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Royal Cam chick fledges as successful season wraps up

Contributor:
Fuseworks Media
Fuseworks Media

The albatrosses at Pukekura/Taiaroa Head are on track for a record-breaking breeding season, as their Royal Cam star Tiaki takes to the skies.

And this year, those who watched Tiaki grow on the livestream can continue to follow her journey thanks to a satellite tracker that will give new understanding of where the albatrosses go in their early years.

The chicks have been growing steadily since hatching through January and February. The first to fledge, or leave the nest, took flight on 6 September. It is expected they will all have fledged by early October.

Department of Conservation Biodiversity Ranger Theo Thompson says it’s rewarding to see so many chicks leaving the colony after a successful season.

"If all of the remaining chicks fledge successfully, we will have a record-breaking year of 30 fledglings. Previously, the highest number of chicks we’ve had fledge is 28.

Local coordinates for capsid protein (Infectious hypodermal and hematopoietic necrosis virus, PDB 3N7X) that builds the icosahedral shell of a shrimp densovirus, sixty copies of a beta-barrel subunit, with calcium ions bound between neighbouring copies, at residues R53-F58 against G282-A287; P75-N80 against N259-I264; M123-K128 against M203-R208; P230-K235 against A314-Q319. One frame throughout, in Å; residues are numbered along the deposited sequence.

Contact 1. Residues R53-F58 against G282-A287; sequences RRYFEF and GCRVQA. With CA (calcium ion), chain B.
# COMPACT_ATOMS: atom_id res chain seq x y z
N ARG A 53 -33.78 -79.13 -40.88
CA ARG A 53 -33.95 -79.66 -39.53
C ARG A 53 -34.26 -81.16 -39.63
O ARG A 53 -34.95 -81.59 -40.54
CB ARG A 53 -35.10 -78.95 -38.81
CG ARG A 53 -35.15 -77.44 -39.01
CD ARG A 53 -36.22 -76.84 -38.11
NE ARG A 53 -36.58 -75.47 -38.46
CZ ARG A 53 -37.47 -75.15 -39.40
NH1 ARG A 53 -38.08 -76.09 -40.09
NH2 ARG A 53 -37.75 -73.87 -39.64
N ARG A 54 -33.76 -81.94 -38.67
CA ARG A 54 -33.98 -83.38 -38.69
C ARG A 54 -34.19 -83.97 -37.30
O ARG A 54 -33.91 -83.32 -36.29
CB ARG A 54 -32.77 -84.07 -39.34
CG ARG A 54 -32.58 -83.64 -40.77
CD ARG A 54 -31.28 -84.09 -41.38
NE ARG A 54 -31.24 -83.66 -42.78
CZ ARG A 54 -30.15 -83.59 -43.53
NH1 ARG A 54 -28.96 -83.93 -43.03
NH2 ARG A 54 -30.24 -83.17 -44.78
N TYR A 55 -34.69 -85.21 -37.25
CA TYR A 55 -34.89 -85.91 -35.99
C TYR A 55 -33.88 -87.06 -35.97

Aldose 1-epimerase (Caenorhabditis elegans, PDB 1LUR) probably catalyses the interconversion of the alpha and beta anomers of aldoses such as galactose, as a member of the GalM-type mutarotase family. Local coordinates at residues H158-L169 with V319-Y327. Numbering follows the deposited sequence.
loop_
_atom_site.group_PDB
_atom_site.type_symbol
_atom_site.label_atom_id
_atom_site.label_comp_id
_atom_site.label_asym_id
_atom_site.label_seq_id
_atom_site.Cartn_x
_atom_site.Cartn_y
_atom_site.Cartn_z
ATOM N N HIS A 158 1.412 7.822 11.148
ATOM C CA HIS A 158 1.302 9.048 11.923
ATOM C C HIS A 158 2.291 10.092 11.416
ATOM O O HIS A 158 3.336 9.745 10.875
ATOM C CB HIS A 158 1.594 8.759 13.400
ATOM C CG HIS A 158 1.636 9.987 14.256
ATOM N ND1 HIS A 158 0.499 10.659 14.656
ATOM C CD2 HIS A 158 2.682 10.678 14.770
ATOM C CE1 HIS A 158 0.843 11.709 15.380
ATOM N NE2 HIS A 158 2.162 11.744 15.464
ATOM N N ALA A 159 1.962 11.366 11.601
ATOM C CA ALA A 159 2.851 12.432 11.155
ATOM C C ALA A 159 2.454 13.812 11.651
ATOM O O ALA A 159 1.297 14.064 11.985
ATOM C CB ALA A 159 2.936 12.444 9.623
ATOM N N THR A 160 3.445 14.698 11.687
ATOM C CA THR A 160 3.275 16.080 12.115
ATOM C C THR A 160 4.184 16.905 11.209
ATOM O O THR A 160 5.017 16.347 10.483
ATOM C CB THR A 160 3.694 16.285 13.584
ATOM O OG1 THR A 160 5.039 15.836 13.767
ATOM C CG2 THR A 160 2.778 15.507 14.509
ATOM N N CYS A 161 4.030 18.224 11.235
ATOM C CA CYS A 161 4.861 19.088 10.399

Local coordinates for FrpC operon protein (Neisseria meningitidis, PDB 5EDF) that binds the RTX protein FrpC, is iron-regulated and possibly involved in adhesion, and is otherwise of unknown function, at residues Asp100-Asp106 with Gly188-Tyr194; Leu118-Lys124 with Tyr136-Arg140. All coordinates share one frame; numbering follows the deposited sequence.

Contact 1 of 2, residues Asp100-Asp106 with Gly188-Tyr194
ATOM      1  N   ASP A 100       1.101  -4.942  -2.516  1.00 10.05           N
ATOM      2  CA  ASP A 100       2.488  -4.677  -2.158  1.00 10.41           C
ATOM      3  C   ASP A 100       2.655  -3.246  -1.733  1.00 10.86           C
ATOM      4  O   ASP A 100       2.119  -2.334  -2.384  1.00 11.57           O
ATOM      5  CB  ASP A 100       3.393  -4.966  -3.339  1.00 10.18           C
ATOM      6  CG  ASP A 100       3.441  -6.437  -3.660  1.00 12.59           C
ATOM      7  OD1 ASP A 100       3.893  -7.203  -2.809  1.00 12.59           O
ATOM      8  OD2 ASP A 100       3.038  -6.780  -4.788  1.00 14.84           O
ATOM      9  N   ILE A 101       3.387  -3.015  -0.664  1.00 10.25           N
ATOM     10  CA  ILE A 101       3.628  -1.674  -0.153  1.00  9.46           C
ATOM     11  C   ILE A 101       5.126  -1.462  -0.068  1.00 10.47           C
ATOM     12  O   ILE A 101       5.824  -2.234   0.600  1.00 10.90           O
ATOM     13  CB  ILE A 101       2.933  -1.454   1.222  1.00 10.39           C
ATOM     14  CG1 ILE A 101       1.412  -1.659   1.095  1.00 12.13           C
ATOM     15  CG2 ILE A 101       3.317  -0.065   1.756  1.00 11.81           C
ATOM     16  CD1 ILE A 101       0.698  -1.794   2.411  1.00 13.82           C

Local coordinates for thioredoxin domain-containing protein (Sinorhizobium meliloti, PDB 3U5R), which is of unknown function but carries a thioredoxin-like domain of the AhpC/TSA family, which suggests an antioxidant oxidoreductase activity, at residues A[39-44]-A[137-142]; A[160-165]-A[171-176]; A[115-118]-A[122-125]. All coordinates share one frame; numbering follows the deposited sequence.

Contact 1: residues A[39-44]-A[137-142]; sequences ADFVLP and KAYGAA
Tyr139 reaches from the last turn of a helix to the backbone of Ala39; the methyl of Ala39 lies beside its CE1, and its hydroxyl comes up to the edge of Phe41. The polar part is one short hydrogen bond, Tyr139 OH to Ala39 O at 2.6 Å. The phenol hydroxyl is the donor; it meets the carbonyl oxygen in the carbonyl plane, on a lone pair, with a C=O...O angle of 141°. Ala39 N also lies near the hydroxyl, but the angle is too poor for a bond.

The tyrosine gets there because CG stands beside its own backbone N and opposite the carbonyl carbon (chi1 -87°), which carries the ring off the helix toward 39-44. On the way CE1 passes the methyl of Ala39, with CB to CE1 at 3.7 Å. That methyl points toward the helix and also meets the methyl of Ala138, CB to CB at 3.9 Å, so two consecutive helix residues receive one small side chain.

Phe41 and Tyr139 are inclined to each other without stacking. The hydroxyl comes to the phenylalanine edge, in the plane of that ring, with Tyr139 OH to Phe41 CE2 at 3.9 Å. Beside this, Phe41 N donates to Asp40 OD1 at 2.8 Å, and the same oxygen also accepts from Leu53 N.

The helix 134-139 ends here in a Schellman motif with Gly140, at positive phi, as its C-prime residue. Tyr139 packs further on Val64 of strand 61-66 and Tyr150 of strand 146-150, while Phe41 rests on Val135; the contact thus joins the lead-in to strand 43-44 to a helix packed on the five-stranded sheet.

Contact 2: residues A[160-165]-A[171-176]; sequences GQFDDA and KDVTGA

"Tiaki and the other chicks will spend the next four to 10 years travelling thousands of kilometres at sea without once touching the land, before eventually returning to Taiaroa Head to breed themselves."

He says Tiaki has been a calm but talkative chick who has been healthy all season - providing great viewing for those tuning in to Royal Cam.

So far this season (since 1 December 2020), the livestream has had more than 2.3 million views, and was watched for about 400,000 hours.

Otago Peninsula Trust Ecotourism Manager Hoani Langsbury says this is a great time of year at the Royal Albatross Centre: "I get to be an empty nester for a short time after the chicks fledge, but the void is quickly filled by the coming season’s breeders returning.

"Pukekura is the only accessible location on the planet to observe the majestic comings and goings of the Northern Royal Albatross! Haere haumaru! Until the next Royal Cam chick is crowned."

DOC Principal Marine Science Advisor Igor Debski says a 20g solar-powered satellite tracker, fitted to Tiaki on September 9, will provide valuable insight into where these birds go to forage during their early years.

"This will help us understand where they face risks as bycatch in fisheries.

"Tiaki’s parents both had trackers fitted in February. Her father LGK has travelled more than 65,000 kilometres since."

The trackers are taped to feathers on the birds’ backs. They are designed to last about a year and will fall off when the albatross moults.

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